looks at the first byte of the packet. If the value of this byte is looks at the first byte of the packet. If the value of this byte is
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END OLD TEXT END OLD TEXT
NEW TEXT NEW TEXT
The process for demultiplexing a packet is as follows. The receiver The process for demultiplexing a packet is as follows. The receiver
looks at the first byte of the packet. If the value of this byte is looks at the first byte of the packet. If the value of this byte is
in between 0 and 3 (inclusive), then the packet is STUN. If the in between 0 and 3 (inclusive), then the packet is STUN. If the
value is between 16 and 19 (inclusive), then the packet is ZRTP. If value is between 16 and 19 (inclusive), then the packet is ZRTP. If
the value is between 20 and 63 (inclusive), then the packet is DTLS. the value is between 20 and 63 (inclusive), then the packet is DTLS.
If the value is in between 128 and 191 (inclusive) then the packet is If the value is in between 128 and 191 (inclusive) then the packet is
RTP (or RTCP, if both RTCP and RTP are being multiplexed over the RTP (or RTCP, if both RTCP and RTP are being multiplexed over the
same destination port). If the value is between 80 and 127 or between same destination port). If the value is between 64 and 79 inclusive
192 and 255 (inclusive) then the packet is QUIC. If the value is and has a source IP address and port of a responding TURN Server,
between 64 and 79 inclusive, then if a packet has been previously then it is TURN Channel. If the value is between 64 and 127 inclusive
forwarded that is in the range of 192 and 255, then the packet is and the source IP address and port does not correspond to a TURN
QUIC, otherwise it is TURN Channel. Server, or if the value is between 192 and 255 inclusive, then it is
QUIC.
If the value does not match any known range, then the packet MUST be If the value does not match any known range, then the packet MUST be
dropped and an alert MAY be logged. This process is summarized in dropped and an alert MAY be logged. This process is summarized in
Figure 3. Figure 3.
+----------------+ +----------------+
| [0..3] -+--> forward to STUN | [0..3] -+--> forward to STUN
| | | |
| [16..19] -+--> forward to ZRTP | [16..19] -+--> forward to ZRTP
| | | |
packet --> | [20..63] -+--> forward to DTLS packet --> | [20..63] -+--> forward to DTLS
| | | |
| [64..79] -+--> forward to TURN Channel | [64..79] -+--> forward to TURN Channel
| [64..127] -+--> forward to QUIC | [64..127] -+--> forward to QUIC
| | (Short Header) | |
| [128..191] -+--> forward to RTP/RTCP | [128..191] -+--> forward to RTP/RTCP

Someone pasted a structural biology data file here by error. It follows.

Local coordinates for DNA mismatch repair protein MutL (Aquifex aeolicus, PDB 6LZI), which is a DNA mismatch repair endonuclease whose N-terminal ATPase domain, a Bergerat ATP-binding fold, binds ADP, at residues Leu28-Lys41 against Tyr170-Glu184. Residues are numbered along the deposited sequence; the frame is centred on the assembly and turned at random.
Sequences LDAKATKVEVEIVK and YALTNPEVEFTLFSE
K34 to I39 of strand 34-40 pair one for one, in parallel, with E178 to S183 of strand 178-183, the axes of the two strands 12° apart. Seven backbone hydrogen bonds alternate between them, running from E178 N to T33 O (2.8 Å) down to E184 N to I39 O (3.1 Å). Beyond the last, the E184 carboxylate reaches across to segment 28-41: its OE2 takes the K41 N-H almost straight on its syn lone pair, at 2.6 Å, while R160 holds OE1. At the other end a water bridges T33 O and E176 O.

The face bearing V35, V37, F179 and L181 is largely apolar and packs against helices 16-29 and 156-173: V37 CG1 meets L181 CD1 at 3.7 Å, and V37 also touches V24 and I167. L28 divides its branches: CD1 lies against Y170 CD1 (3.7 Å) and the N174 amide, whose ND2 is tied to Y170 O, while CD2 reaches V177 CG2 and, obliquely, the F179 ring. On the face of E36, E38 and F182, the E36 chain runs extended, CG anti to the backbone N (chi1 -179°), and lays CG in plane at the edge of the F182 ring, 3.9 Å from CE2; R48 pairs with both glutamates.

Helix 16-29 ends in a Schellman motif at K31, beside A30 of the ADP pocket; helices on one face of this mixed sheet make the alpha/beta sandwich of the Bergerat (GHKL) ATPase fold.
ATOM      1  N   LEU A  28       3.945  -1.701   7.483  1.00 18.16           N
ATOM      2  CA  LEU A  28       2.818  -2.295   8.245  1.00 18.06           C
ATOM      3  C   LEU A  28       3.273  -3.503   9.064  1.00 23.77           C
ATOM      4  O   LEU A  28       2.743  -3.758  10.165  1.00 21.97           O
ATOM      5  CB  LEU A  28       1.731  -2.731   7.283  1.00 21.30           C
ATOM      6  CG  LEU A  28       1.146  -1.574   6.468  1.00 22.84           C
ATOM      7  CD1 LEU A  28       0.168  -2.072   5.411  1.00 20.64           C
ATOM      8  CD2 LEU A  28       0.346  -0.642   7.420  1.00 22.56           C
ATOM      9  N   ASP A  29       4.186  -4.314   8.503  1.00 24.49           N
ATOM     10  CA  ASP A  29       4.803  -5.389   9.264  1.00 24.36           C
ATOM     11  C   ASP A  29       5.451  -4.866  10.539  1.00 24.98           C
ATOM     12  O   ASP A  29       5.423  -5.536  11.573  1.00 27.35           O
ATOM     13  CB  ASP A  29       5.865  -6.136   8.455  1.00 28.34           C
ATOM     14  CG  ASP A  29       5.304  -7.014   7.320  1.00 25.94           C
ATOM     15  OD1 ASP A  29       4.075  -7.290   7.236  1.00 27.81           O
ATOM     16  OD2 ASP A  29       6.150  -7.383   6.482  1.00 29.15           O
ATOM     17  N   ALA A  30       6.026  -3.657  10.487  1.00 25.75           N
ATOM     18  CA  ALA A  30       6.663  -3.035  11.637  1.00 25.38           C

| | | |
| [192..255] -+--> forward to QUIC | [192..255] -+--> forward to QUIC
+----------------+ (Long Header) +----------------+
Figure 3: The receiver's packet demultiplexing algorithm. Figure 3: The receiver's packet demultiplexing algorithm.
Note: The demultiplexing of QUIC packets requires that QUIC Bit Note: Endpoints that wish to demultiplex QUIC MUST NOT send the
greasing [I-D.ietf-quic-bit-grease] not be negotiated. grease_quic_bit transport parameter, described in
[I-D.ietf-quic-bit-grease].
END NEW TEXT END NEW TEXT
4. Security Considerations 4. Security Considerations
The solution discussed in this document could potentially introduce The solution discussed in this document could potentially introduce
some additional security considerations beyond those detailed in some additional security considerations beyond those detailed in
[RFC7983]. Due to the additional logic required, if mis-implemented, [RFC7983]. Due to the additional logic required, if mis-implemented,
heuristics have the potential to mis-classify packets. heuristics have the potential to mis-classify packets.
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webtransport> webtransport>
[P2P-QUIC-TRIAL] [P2P-QUIC-TRIAL]
Hampson, S., "RTCQuicTransport Coming to an Origin Trial Hampson, S., "RTCQuicTransport Coming to an Origin Trial
Near You (Chrome 73)", January 2019, Near You (Chrome 73)", January 2019,
<https://developers.google.com/web/updates/ <https://developers.google.com/web/updates/
2019/01/rtcquictransport-api> 2019/01/rtcquictransport-api>
Acknowledgments Acknowledgments
We would like to thank Martin Thomson, Roni Even and other We would like to thank Martin Thomson, Roni Even, Jonathan Lennox and
participants in the IETF QUIC and AVTCORE working groups for their other participants in the IETF QUIC and AVTCORE working groups for
discussion of the QUIC multiplexing issue, and their input relating their discussion of the QUIC multiplexing issue, and their input
to potential solutions. relating to potential solutions.
Authors' Addresses Authors' Addresses
Bernard Aboba Bernard Aboba
Microsoft Corporation Microsoft Corporation
One Microsoft Way One Microsoft Way
Redmond, WA 98052 Redmond, WA 98052
USA USA
Email: bernard.aboba@gmail.com Email: bernard.aboba@gmail.com